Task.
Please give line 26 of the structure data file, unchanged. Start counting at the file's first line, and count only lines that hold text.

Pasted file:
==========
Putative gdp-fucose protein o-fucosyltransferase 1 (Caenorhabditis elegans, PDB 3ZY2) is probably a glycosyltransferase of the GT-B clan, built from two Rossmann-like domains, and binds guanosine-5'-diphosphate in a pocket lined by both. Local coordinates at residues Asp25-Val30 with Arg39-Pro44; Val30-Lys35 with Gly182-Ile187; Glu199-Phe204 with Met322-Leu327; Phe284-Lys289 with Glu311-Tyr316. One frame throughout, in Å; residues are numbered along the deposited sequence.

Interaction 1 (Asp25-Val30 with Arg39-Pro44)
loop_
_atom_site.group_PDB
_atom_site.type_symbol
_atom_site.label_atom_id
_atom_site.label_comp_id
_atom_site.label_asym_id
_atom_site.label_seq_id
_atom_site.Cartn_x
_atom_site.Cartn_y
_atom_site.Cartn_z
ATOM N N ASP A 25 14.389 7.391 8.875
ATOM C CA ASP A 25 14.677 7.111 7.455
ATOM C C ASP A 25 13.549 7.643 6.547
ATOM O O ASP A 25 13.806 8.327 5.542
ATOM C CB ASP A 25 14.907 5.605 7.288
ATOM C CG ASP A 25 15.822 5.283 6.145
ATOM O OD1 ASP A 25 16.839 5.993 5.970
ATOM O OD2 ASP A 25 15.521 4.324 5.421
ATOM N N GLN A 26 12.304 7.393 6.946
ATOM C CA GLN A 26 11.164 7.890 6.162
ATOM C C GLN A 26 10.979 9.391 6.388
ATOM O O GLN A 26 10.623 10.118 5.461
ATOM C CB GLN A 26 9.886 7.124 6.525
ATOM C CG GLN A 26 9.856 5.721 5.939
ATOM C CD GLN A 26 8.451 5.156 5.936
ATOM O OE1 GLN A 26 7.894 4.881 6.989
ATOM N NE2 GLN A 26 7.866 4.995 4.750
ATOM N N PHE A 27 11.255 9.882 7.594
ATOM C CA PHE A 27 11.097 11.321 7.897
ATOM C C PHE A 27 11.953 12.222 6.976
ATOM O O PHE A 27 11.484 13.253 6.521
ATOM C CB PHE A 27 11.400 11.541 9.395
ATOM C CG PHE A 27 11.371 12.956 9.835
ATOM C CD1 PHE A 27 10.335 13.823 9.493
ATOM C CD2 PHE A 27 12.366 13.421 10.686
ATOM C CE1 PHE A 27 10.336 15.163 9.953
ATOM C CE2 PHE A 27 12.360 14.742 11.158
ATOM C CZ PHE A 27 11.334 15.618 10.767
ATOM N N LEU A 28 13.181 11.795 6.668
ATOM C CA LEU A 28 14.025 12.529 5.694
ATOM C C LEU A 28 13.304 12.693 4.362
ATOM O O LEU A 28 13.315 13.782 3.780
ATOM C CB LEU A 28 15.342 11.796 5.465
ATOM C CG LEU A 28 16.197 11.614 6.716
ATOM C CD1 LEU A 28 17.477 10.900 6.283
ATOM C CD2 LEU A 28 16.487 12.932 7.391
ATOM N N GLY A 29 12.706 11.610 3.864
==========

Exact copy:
ATOM C CG GLN A 26 9.856 5.721 5.939